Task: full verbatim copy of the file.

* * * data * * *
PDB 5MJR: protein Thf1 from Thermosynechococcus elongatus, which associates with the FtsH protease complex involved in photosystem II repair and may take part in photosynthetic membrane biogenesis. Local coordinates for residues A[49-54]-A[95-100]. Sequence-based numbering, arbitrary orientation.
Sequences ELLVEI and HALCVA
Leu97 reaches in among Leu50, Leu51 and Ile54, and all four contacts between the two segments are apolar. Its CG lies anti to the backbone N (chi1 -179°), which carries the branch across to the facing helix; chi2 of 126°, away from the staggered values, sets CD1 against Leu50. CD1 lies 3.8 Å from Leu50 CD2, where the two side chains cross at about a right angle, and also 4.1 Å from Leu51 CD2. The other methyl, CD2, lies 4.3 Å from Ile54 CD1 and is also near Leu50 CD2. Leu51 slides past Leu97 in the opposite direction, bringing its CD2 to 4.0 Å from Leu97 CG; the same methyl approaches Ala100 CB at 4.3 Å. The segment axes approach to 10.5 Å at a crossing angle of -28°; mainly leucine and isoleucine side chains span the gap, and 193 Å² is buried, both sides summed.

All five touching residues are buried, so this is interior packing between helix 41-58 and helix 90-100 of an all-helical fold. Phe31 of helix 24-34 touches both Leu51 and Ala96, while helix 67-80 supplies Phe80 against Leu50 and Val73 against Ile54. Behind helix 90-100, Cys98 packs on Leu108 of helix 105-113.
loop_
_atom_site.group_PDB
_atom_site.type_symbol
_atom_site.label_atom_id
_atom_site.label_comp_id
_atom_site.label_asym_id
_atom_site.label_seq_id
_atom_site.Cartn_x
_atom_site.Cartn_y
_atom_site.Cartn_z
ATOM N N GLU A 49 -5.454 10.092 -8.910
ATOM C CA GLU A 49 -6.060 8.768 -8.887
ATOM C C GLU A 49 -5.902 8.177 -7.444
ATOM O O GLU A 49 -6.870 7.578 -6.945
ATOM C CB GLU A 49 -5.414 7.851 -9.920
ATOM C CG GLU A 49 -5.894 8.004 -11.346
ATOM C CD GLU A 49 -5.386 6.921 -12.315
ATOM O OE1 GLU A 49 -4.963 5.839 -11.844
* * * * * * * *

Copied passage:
PDB 5MJR: protein Thf1 from Thermosynechococcus elongatus, which associates with the FtsH protease complex involved in photosystem II repair and may take part in photosynthetic membrane biogenesis. Local coordinates for residues A[49-54]-A[95-100]. Sequence-based numbering, arbitrary orientation.
Sequences ELLVEI and HALCVA
Leu97 reaches in among Leu50, Leu51 and Ile54, and all four contacts between the two segments are apolar. Its CG lies anti to the backbone N (chi1 -179°), which carries the branch across to the facing helix; chi2 of 126°, away from the staggered values, sets CD1 against Leu50. CD1 lies 3.8 Å from Leu50 CD2, where the two side chains cross at about a right angle, and also 4.1 Å from Leu51 CD2. The other methyl, CD2, lies 4.3 Å from Ile54 CD1 and is also near Leu50 CD2. Leu51 slides past Leu97 in the opposite direction, bringing its CD2 to 4.0 Å from Leu97 CG; the same methyl approaches Ala100 CB at 4.3 Å. The segment axes approach to 10.5 Å at a crossing angle of -28°; mainly leucine and isoleucine side chains span the gap, and 193 Å² is buried, both sides summed.

All five touching residues are buried, so this is interior packing between helix 41-58 and helix 90-100 of an all-helical fold. Phe31 of helix 24-34 touches both Leu51 and Ala96, while helix 67-80 supplies Phe80 against Leu50 and Val73 against Ile54. Behind helix 90-100, Cys98 packs on Leu108 of helix 105-113.
loop_
_atom_site.group_PDB
_atom_site.type_symbol
_atom_site.label_atom_id
_atom_site.label_comp_id
_atom_site.label_asym_id
_atom_site.label_seq_id
_atom_site.Cartn_x
_atom_site.Cartn_y
_atom_site.Cartn_z
ATOM N N GLU A 49 -5.454 10.092 -8.910
ATOM C CA GLU A 49 -6.060 8.768 -8.887
ATOM C C GLU A 49 -5.902 8.177 -7.444
ATOM O O GLU A 49 -6.870 7.578 -6.945
ATOM C CB GLU A 49 -5.414 7.851 -9.920
ATOM C CG GLU A 49 -5.894 8.004 -11.346
ATOM C CD GLU A 49 -5.386 6.921 -12.315
ATOM O OE1 GLU A 49 -4.963 5.839 -11.844